Under recent UK pension legislation changes, retirement savers now have the freedom to draw their pension as cash and spend the money how they like – or do they?
Whilst the rules have changed, the regulator’s stance on consumer protection has not. Before The probability is anyone with a defined benefit or final salary pension will have to pay for expensive advice before they can move the money into a SIPP or Qualifying Recognised Overseas Pension Scheme (QROPS).
Even then, the provider can turn down the transfer of a pension if a financial adviser has recommended the cash should not be moved. The catch-22 is the government has pledged pension savers can take control of their pots, but financial firms are so scared of complaints if the client loses money after the transfer that they carte blanche refuse to accept a transfer in. The rules say retirement savers must take advice before moving a pot of £30,000 or more regardless of whether the advice agrees a transfer is a good or bad financial decision.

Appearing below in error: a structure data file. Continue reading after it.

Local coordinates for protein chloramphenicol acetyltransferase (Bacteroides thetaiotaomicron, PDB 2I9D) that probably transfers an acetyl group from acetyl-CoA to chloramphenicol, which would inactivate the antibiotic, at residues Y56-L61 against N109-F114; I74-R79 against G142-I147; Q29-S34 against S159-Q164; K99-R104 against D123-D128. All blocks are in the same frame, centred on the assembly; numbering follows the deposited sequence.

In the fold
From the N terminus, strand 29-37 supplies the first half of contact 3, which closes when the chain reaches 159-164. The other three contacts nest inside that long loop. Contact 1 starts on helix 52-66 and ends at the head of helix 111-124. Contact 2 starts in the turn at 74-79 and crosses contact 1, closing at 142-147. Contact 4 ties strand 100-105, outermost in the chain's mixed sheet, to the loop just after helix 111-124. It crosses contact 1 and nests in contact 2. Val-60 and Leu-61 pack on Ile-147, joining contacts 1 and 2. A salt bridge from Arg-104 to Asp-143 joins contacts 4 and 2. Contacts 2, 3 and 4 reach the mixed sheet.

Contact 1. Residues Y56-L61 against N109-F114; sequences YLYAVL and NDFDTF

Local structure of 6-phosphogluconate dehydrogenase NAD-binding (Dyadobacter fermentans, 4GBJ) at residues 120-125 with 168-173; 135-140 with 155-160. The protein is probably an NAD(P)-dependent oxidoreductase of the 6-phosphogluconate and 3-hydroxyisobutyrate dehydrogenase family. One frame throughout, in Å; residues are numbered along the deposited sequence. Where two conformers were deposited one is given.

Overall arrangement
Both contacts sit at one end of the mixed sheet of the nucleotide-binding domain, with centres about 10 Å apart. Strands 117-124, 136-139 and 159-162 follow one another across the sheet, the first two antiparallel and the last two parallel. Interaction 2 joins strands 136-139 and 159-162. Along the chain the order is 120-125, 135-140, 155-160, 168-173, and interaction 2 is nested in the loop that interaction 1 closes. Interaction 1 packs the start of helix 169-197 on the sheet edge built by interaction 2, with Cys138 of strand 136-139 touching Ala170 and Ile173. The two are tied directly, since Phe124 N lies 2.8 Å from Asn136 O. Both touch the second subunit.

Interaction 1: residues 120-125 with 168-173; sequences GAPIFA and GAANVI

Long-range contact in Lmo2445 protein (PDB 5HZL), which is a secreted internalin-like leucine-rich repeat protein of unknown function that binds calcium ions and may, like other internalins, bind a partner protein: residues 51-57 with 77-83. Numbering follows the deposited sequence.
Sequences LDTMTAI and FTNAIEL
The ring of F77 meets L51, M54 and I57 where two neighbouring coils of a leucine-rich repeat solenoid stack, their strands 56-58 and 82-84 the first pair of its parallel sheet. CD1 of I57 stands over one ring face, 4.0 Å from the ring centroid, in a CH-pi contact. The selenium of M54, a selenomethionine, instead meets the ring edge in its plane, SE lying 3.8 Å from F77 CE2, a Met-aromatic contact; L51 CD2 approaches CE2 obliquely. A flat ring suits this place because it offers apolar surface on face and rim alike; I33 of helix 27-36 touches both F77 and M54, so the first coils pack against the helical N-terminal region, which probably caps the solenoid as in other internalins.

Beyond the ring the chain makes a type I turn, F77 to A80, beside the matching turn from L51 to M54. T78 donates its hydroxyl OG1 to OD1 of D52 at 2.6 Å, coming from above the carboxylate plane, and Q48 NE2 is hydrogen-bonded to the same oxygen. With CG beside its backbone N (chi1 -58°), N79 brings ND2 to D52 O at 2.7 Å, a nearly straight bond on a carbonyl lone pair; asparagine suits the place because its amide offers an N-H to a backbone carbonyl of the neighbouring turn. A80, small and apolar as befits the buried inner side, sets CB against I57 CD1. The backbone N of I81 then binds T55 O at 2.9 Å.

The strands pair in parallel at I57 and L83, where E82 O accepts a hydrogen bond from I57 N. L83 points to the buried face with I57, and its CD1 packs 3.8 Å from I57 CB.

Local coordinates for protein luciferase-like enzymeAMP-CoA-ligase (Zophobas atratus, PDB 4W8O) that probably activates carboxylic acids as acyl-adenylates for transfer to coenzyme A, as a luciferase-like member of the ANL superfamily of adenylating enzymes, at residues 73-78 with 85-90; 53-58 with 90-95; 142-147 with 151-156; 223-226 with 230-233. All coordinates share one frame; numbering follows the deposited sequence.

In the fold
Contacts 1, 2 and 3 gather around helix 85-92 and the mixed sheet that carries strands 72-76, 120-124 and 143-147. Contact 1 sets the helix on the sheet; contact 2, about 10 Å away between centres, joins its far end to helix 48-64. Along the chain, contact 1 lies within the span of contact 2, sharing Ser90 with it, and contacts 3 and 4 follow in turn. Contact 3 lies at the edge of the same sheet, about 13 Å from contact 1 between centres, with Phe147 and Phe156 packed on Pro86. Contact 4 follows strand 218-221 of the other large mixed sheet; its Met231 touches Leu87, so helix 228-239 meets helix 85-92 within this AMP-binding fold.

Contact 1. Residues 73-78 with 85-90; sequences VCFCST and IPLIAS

Providers accept they have no legal obligation to turn down a final salary pension transfer as long as the retirement saver has taken advice but it’s a business decision if they do so. However, looking at pension freedom can come at a cost to retirement savers. Most financial advisers charge at least £1,000 as the starting point for a transfer analysis – and the bill can keep on rising the bigger the pot.
Although all but one SIPP provider requires sight of positive advice supporting a transfer, few make this clear on their websites and documentation, retirement savers do not find out until they have triggered the transfer.
It could be argued that this just wastes money for the client and can diminish the value of retirement savings, as the Financial Conduct Authority (FCA), has instructed to financial advisers that this the starting point for recommending a transfer from a final salary pension pot to a SIPP, QROPS or other defined contribution scheme, provided that the transfer analysis outcome is favourable.
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